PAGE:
Mietlicki-Baase, Elizabeth G; McGrath, Lauren E; Koch-Laskowski, Kieran; Krawczyk, Joanna; Pham, Tram; Lhamo, Rinzin; Reiner, David J; Hayes, Matthew R

    2017-05-01

    The beneficial glycemic and food intake-suppressive effects of glucagon-like peptide-1 (GLP-1) have made this neuroendocrine system a leading target for pharmacological approaches to the treatment of diabetes and obesity. One strategy to increase the activity of endogenous GLP-1 is to prevent the rapid degradation of the hormone by the enzyme dipeptidyl peptidase-IV (DPP-IV). However, despite the expression of both DPP-IV and GLP-1 in the brain, and the clear importance of central GLP-1 receptor (GLP-1R) signaling for glycemic and energy balance control, the metabolic effects of central inhibition of DPP-IV activity are unclear. To test whether hindbrain DPP-IV inhibition suppresses blood glucose, feeding, and body weight gain, the effects of 4th intracerebroventricular (ICV) administration of the FDA-approved DPP-IV inhibitor sitagliptin were evaluated. Results indicate that hindbrain delivery of sitagliptin improves glycemic control in a GLP-1R-dependent manner, suggesting that this effect is due at least in part to increased endogenous brainstem GLP-1 activity after sitagliptin administration. Furthermore, 4th ICV injection of sitagliptin reduced 24h body weight gain and energy intake, with a selective suppression of high-fat diet, but not chow, intake. These data reveal a novel role for hindbrain GLP-1R activation in glycemic control and also demonstrate that DPP-IV inhibition in the caudal brainstem promotes negative energy balance.

  6. Physician and patient management of type 2 diabetes and factors related to glycemic control in Spain

    PubMed Central

    Yurgin, Nicole Rae; Boye, Kristina Secnik; Dilla, Tatiana; Suriñach, Núria Lara; Llach, Xavier Badia

    2008-01-01

    The objective of this study was to assess current treatment patterns, blood glucose test strip usage, and treatment compliance in patients with type 2 diabetes mellitus (T2DM) in primary care centers in Spain, and to assess factors related to glycemic control. We conducted a retrospective chart review of patients with T2DM and measured treatment compliance using the Morisky-Green questionnaire. 294 patients were included in the study from a population of patients attending 30 primary care centers throughout Spain. Results showed that the majority of patients were treated with oral monotherapy (36%) and oral combination therapy (35%). Less than half of the patients had good glycemic control (HbA1c ≤ 6.5%). Half of the patients treated pharmacologically reported good compliance with treatment. Logistic regression analyses performed to identify factors associated with glycemic control showed that high body mass index (BMI) and poor compliance were the strongest predictors of poor HbA1c control (OR: 2.198 and 1.789, respectively, p < 0.05). In conclusion, in the course of managing diabetes, physicians and patients should attempt to improve compliance and lower BMI, which could lead to better glycemic control. PMID:19920948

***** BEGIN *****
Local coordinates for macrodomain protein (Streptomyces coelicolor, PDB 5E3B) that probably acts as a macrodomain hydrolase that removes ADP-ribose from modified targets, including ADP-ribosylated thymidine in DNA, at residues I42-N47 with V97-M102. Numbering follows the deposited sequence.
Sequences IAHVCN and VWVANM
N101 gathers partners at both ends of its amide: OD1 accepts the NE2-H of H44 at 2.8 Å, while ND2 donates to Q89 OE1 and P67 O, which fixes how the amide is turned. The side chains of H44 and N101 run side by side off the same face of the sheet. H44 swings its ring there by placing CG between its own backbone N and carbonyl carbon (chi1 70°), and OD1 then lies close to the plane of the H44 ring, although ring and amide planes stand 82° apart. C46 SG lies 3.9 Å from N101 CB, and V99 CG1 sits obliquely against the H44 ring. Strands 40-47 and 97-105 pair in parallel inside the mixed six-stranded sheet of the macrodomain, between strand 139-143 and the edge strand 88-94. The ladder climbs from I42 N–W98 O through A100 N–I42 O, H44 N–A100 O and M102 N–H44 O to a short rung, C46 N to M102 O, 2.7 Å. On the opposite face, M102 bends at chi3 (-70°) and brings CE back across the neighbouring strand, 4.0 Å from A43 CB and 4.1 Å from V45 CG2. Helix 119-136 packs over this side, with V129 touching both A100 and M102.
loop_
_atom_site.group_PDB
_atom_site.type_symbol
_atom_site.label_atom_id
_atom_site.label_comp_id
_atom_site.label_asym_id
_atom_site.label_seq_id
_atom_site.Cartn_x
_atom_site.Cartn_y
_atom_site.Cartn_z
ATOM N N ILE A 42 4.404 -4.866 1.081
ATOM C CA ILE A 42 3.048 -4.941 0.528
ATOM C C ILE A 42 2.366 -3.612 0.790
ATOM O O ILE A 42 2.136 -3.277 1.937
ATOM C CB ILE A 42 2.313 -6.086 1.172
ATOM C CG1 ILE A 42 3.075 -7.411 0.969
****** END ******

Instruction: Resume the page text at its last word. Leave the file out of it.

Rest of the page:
7. Revisiting tight glycemic control in perioperative and critically ill patients: when one size may not fit all.

    PubMed

    Abdelmalak, Basem B; Lansang, M Cecilia

    2013-09-01

    Glycemic control has received intense scrutiny in the last decade as an important aspect of patient care. Earlier studies suggested that tight glycemic control (target level of 80 - 110 mg/dL) improved outcomes in intensive care unit (ICU) patients. Subsequent trials did not confirm the same benefit. Moreover, increased mortality was found in association with such tight control compared with a less strict target. As a result, tight glucose control has become less popular. The interaction between diabetic status and outcomes in relation to glucose control strategies and/or chronic glycemic state in perioperative and critically ill patients was examined. Tight glucose control appears to be more beneficial in patients without diabetes than in those with known diabetes. It also may be more beneficial in improving outcomes in surgical rather than nonsurgical ICU patients, and in decreasing sepsis rather than mortality. Tight glycemic control was associated with a high incidence of hypoglycemia, which may offset some of its potential benefits. Tight glycemic control in the perioperative and intensive care settings should not be totally abandoned either as a clinical practice or as a subject of future research. Beneficial effects of tight glycemic control may be demonstrated when the appropriate glycemic targets are matched to the appropriate population.

  8. Glycemic response to carob (ceratonia siliqua L) in healthy subjects and with the in vitro hydrolysis index.

    PubMed

    Milek Dos Santos, Luciana; Tomzack Tulio, Lindamir; Fuganti Campos, Leticia; Ramos Dorneles, Marcelo; Carneiro Hecke Krüger, Claudia

    2014-09-12